Over the summer, ThreeSixty Journalism opened a call for youth to weigh in on recent events in the community. Students were asked to submit audio, visual, and written entries in response to a youth-inspired prompt. The latest #360YouthVoiceChallenge is open to all high school students through Nov. 15, 2020. This fall, the #360YouthVoiceChallenge comes with its own Youth Voice Workshop, wherein students can work on writing personal essays and editorials that they may submit to the #360YouthVoiceChallenge.
Emil Liden, senior at Minnetonka High School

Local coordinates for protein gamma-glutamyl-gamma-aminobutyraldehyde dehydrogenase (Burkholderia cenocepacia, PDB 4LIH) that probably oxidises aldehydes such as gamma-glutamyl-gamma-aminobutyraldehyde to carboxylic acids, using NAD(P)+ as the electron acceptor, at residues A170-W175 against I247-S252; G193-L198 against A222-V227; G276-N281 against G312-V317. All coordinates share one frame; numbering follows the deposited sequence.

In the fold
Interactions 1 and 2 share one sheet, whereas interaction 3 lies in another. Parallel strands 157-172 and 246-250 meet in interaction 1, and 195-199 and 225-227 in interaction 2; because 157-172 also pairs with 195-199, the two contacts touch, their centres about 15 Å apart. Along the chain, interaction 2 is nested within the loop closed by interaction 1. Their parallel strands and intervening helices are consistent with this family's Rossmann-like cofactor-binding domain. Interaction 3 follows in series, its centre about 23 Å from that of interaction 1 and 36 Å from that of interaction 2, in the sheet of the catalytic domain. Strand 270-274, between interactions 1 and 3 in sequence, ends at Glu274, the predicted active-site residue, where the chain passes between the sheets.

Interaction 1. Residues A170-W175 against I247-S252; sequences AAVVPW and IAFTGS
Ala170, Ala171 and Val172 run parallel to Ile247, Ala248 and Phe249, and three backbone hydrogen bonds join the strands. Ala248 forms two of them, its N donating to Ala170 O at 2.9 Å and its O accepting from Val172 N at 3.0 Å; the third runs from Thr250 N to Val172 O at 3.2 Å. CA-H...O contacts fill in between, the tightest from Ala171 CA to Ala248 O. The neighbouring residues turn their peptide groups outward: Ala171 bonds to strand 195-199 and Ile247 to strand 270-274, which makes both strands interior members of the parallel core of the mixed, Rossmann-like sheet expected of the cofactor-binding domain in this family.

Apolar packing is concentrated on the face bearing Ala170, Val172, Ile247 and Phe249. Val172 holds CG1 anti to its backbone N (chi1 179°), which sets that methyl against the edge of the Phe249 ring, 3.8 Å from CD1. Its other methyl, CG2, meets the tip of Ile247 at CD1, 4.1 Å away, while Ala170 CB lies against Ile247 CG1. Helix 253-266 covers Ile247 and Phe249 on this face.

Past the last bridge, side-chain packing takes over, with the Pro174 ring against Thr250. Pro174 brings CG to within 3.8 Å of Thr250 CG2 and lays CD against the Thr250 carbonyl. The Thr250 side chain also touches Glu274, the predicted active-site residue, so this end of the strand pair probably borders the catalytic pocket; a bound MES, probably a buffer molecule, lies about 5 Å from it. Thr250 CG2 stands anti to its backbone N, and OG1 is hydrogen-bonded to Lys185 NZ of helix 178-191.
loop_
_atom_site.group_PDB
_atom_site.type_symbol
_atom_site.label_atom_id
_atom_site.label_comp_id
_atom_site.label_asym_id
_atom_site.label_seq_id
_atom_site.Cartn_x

On May 25, 2020, the world was shocked by the tragic death of George Floyd in our own backyard in Minneapolis. What followed was months of mass protests, demanding changes to address police brutality and structural racism in the United States. The Sunday after George was killed, I visited his memorial to pay my respects and document the story of the protests. All over the news what I had seen was scary: looting, buildings burning and local businesses destroyed. But when I arrived, what I saw was a group of people who were motivated to make a positive change in the world. They shouted their message with their voices and powered it with their hearts.But what was most apparent was that there were people who just wanted to help their community. In addition to the protests, there were volunteers cleaning the streets, people giving out free food, and even someone giving free haircuts. Through the pain of seeing a neighbor being killed, they supported one another. What I thought would be violence, was far from it. When I headed home, I met Ryan Soderberg at the corner of Highway 7 and County Road 1010 in Minnetonka, just two minutes away from where I live, with his friend, and holding a sign that read “T(he)y couldn’t breathe.” Ryan graduated from my school, Minnetonka High School, a few years ago. “It’s a total bubble around here,” he said. “We’re only 20 minutes away from where George Floyd was murdered and people are going about their daily lives unfazed while people in countries across the world are marching. We want to pop this bubble.” While I had thought that the protests over George Floyd’s death only occurred in the big cities, Ryan did not want them to be. He wanted to make noise in the suburbs. Photographing the various protests gave me a sense of contributing to the movement for change by highlighting the work of those who were making noise.